1. Elaboration of the production program (P);
  2. Determination of the functions (F);
  3. Dimensioning (D),
  4. Structuring (S),
  5. Design (G).

When combining these five steps with a horizontal consideration of the planning course in the form of a matrix in timely delimitable phases, a procedure model results:

Planning phases and planning steps

Steps of planning

Planners generally follow these steps:

  • First of all, parts that can serve as type representatives for a group of similar parts for planning purposes must be identified from the entirety of parts which are to be processed in the factory. These parts are also called parts or complete Product Families. Their entirety per reference period forms the production program. The question in this context is: What is to be produced in which quantity?
  • Each parts family passes later several resources (e.g. manufacturing locations) in accordance with the sequence of technologies required for the manufacturing. These resources perform technological functions that are to be specified for the appropriate production program. Factory planners call this technology selection Determination of the Functions. The question in this context is: What or which technology is to be used for manufacturing?
  • Subsequently, the number of the resources required to execute the production program is to be determined. This is the phase of dimensioning. Mostly, block layouts are edited in this step which merely describe the space as the Layout Object which is required by the resources. The question is: How many resources are required?
  • Only structuring and design deal with the arrangement of the resources in the layout - the actual structure and layout planning. In this context, the following questions arise: Where and how to arrange the resources in detail?

All this is repeated from the beginning at each planning phase, with the last two steps - structuring and design - becoming more and more important as planning progresses and thus occupying the most time within the overall scope of layout planning tasks. If the abundance of information at these steps is also taken into account, then several persons with different professional specialties are required who together and - in line with the increasing dynamics of the production programs - to act continuously to plan and optimize the structure and design of a production system.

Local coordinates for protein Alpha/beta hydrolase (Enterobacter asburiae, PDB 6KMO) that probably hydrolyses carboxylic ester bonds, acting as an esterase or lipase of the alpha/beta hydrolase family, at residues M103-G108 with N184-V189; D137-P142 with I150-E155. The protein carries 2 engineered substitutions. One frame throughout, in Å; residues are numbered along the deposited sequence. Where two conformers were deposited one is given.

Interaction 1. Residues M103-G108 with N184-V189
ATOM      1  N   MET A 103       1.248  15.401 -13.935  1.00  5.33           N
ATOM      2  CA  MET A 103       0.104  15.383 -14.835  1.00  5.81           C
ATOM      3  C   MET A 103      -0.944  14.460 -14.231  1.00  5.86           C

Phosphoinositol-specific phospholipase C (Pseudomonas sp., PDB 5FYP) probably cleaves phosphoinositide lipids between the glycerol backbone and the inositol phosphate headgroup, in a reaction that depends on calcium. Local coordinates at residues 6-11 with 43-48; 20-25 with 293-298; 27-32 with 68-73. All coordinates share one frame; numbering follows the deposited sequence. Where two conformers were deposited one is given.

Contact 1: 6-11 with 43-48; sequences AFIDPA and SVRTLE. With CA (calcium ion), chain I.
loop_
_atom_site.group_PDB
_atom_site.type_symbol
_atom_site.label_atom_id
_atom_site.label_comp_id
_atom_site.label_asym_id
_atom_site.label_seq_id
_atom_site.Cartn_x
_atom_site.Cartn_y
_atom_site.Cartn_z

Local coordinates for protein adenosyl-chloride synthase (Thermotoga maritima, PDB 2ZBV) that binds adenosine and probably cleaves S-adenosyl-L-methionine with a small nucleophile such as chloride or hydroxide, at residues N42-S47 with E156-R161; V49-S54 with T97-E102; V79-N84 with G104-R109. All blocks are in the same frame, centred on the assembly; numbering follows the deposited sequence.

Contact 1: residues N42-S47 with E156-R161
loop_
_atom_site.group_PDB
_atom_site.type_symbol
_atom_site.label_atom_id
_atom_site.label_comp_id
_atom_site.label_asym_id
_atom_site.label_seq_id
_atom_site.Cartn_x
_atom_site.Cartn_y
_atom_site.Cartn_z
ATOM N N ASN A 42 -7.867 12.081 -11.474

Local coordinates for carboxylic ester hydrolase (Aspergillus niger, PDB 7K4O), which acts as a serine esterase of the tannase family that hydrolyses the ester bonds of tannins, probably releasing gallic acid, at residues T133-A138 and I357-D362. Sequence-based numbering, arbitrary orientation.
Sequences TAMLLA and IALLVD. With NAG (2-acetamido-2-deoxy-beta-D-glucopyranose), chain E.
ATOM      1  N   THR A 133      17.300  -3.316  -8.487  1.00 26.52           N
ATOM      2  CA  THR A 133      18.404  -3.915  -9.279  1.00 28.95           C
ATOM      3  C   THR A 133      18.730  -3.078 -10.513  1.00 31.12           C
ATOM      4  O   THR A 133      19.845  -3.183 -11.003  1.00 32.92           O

Layout KAIZEN

The Participatory Operation and Software Concept of visTABLE® is consequently aimed not only at individual experts for planning projects, but especially at groups of persons consisting of planners and operators of production systems who see themselves committed to the continuous improvement of the factory layout within the meaning of KAIZEN by way of digital tools.

Terms and definitions

The following chapter provides a few important terms and definitions that have their origin in the science of management for systematic factory planning and are implemented in visTABLE®.

Layout area and layout objects

  1. A layout area is the area of a layout in which functionally interrelated objects (layout objects) are to be positioned.

    • The layout area can be limited (normal case, e.g. workshop, existing building, parcel of land).
    • Free, unlimited layout areas are used in the new development of production locations (so-called greenfield planning), but the development of ideal micro layouts is also started from layout areas e.g. to be able to reach working sequences oriented towards the creation of values (so-called line-back principle, e.g. for the design of production lines).